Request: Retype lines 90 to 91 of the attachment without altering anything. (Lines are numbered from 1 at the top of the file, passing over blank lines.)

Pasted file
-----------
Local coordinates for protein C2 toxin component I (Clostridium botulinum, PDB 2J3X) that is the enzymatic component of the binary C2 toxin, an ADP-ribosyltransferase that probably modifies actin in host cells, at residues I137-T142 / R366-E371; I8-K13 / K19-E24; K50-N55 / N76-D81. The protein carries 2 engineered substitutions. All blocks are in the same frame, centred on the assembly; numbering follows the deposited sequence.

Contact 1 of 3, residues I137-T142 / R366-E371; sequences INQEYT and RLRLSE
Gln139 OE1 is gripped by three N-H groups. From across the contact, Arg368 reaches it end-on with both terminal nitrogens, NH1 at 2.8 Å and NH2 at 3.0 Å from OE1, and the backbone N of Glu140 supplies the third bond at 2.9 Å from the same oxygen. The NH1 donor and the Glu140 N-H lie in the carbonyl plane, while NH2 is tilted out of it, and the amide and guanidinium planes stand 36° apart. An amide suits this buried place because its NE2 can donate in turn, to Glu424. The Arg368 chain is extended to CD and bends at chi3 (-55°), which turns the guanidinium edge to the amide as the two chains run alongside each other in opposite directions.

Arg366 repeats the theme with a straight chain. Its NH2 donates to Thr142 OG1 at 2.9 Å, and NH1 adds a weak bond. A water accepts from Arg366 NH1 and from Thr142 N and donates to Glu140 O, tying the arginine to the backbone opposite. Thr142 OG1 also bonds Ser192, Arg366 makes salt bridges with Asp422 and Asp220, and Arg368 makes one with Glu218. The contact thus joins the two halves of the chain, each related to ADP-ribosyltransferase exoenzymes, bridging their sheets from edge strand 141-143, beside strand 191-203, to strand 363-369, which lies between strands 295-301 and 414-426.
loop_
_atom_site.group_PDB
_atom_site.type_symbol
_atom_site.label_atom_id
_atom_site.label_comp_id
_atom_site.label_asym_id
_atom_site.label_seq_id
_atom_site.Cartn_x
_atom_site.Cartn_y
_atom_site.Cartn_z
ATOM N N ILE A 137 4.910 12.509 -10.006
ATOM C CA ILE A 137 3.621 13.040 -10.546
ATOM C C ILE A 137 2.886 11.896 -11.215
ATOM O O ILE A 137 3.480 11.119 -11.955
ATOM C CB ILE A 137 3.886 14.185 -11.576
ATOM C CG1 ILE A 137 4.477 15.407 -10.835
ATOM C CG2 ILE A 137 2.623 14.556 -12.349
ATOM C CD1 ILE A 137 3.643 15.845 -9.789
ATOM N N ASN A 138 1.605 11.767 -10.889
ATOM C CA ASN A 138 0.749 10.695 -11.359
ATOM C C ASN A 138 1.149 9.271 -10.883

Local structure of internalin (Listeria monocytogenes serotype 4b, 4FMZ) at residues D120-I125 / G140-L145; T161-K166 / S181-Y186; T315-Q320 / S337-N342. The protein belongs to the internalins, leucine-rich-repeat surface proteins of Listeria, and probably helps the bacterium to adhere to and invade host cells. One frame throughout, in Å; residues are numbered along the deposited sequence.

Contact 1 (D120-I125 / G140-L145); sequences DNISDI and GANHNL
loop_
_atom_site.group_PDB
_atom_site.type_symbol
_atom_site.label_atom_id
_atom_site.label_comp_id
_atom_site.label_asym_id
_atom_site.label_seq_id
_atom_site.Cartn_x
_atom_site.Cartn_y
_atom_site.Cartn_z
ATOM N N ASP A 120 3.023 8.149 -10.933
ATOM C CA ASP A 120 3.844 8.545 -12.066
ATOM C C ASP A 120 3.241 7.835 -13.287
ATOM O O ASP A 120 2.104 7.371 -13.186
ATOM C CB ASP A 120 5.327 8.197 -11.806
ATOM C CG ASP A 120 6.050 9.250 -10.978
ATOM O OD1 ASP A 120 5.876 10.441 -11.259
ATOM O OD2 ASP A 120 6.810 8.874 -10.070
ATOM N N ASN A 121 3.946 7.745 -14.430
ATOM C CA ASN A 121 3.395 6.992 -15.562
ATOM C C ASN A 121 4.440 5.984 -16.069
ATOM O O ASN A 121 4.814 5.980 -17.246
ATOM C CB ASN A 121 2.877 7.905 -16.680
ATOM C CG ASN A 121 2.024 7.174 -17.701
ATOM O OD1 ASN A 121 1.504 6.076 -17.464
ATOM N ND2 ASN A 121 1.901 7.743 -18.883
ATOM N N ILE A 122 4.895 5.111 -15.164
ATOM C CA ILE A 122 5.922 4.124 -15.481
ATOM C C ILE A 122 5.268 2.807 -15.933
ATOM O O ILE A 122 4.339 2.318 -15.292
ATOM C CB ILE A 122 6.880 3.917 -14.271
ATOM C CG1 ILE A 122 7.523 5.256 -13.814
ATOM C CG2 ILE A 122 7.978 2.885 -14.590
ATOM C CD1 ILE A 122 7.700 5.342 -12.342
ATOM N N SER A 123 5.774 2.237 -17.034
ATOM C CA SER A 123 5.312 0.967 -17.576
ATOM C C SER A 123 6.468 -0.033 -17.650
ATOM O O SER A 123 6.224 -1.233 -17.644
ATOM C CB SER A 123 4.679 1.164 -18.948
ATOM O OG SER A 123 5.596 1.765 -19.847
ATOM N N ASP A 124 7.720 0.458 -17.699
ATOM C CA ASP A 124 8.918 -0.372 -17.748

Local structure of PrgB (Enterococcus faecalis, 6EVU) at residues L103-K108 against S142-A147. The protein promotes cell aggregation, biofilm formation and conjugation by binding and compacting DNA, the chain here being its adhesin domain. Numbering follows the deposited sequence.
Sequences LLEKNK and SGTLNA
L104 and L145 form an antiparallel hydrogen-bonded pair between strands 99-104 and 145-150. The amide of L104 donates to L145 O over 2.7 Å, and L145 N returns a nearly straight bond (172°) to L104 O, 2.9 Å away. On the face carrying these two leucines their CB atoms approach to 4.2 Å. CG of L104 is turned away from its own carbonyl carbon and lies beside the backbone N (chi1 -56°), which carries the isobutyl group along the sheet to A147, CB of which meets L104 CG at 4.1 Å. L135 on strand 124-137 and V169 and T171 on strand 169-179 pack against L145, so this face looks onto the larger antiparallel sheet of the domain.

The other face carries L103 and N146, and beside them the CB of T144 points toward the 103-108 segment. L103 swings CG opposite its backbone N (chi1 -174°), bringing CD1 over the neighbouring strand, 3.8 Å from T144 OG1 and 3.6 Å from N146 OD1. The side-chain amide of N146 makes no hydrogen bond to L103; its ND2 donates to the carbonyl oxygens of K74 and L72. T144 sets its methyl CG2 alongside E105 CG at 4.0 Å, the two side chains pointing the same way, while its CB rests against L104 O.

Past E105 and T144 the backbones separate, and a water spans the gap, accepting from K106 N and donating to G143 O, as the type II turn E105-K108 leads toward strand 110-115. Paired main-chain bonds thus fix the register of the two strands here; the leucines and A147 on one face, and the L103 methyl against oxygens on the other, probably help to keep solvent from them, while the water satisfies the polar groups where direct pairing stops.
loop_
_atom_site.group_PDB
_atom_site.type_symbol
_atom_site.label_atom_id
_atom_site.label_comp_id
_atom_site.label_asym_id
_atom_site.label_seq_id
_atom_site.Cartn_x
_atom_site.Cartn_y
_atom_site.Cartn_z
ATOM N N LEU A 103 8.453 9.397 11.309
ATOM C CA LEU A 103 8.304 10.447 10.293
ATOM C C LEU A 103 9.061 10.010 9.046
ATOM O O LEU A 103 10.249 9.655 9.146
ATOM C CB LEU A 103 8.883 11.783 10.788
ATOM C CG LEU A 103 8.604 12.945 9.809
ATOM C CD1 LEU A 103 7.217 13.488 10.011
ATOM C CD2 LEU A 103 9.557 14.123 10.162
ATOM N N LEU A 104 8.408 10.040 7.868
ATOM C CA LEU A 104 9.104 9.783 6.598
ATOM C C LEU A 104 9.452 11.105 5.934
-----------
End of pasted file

ATOM C CG LEU A 103 8.604 12.945 9.809
ATOM C CD1 LEU A 103 7.217 13.488 10.011